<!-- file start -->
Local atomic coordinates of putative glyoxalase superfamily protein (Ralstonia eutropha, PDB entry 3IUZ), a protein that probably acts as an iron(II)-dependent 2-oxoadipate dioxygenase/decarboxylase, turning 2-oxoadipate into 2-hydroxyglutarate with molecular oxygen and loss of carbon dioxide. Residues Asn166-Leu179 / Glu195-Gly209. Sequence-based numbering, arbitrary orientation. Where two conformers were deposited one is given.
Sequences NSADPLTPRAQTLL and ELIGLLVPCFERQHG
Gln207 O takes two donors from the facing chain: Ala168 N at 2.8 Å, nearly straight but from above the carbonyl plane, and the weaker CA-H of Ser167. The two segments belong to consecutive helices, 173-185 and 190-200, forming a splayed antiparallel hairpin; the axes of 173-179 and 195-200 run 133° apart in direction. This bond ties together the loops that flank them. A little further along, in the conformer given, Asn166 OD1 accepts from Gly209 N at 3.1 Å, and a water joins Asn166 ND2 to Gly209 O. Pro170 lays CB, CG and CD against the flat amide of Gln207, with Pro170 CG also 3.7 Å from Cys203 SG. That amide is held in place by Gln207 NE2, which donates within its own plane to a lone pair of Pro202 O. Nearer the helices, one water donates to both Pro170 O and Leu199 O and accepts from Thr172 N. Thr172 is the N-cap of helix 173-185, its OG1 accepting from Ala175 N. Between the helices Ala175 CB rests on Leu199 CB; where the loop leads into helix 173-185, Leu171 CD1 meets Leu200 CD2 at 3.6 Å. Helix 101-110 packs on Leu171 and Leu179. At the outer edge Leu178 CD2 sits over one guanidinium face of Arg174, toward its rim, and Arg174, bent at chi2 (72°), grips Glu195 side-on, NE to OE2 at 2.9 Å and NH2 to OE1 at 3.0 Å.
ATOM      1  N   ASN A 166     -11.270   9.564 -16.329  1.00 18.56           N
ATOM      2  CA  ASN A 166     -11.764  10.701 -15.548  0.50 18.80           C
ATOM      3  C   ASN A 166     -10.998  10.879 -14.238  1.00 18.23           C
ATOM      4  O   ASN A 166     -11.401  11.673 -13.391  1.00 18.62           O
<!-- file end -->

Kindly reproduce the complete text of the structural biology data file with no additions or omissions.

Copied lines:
Local atomic coordinates of putative glyoxalase superfamily protein (Ralstonia eutropha, PDB entry 3IUZ), a protein that probably acts as an iron(II)-dependent 2-oxoadipate dioxygenase/decarboxylase, turning 2-oxoadipate into 2-hydroxyglutarate with molecular oxygen and loss of carbon dioxide. Residues Asn166-Leu179 / Glu195-Gly209. Sequence-based numbering, arbitrary orientation. Where two conformers were deposited one is given.
Sequences NSADPLTPRAQTLL and ELIGLLVPCFERQHG
Gln207 O takes two donors from the facing chain: Ala168 N at 2.8 Å, nearly straight but from above the carbonyl plane, and the weaker CA-H of Ser167. The two segments belong to consecutive helices, 173-185 and 190-200, forming a splayed antiparallel hairpin; the axes of 173-179 and 195-200 run 133° apart in direction. This bond ties together the loops that flank them. A little further along, in the conformer given, Asn166 OD1 accepts from Gly209 N at 3.1 Å, and a water joins Asn166 ND2 to Gly209 O. Pro170 lays CB, CG and CD against the flat amide of Gln207, with Pro170 CG also 3.7 Å from Cys203 SG. That amide is held in place by Gln207 NE2, which donates within its own plane to a lone pair of Pro202 O. Nearer the helices, one water donates to both Pro170 O and Leu199 O and accepts from Thr172 N. Thr172 is the N-cap of helix 173-185, its OG1 accepting from Ala175 N. Between the helices Ala175 CB rests on Leu199 CB; where the loop leads into helix 173-185, Leu171 CD1 meets Leu200 CD2 at 3.6 Å. Helix 101-110 packs on Leu171 and Leu179. At the outer edge Leu178 CD2 sits over one guanidinium face of Arg174, toward its rim, and Arg174, bent at chi2 (72°), grips Glu195 side-on, NE to OE2 at 2.9 Å and NH2 to OE1 at 3.0 Å.
ATOM      1  N   ASN A 166     -11.270   9.564 -16.329  1.00 18.56           N
ATOM      2  CA  ASN A 166     -11.764  10.701 -15.548  0.50 18.80           C
ATOM      3  C   ASN A 166     -10.998  10.879 -14.238  1.00 18.23           C
ATOM      4  O   ASN A 166     -11.401  11.673 -13.391  1.00 18.62           O